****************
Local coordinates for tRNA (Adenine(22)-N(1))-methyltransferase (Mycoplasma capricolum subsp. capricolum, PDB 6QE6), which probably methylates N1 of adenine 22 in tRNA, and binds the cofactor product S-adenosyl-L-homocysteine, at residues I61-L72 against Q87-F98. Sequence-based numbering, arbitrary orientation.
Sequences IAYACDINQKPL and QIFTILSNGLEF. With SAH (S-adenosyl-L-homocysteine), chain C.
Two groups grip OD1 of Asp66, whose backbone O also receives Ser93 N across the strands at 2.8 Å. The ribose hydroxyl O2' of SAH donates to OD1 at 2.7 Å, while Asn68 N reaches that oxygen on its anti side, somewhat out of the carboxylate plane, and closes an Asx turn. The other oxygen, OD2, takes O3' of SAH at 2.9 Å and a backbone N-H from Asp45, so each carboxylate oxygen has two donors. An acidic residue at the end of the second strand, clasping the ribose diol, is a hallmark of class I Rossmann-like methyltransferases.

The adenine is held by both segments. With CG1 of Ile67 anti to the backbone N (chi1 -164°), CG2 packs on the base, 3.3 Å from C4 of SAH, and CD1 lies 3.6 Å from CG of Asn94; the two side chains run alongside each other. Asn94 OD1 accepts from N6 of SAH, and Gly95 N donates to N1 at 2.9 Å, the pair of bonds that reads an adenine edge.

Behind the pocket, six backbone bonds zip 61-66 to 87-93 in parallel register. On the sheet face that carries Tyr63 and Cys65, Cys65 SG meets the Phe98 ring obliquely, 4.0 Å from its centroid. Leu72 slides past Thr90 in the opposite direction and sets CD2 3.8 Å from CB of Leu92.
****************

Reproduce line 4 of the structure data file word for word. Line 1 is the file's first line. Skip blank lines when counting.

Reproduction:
The adenine is held by both segments. With CG1 of Ile67 anti to the backbone N (chi1 -164°), CG2 packs on the base, 3.3 Å from C4 of SAH, and CD1 lies 3.6 Å from CG of Asn94; the two side chains run alongside each other. Asn94 OD1 accepts from N6 of SAH, and Gly95 N donates to N1 at 2.9 Å, the pair of bonds that reads an adenine edge.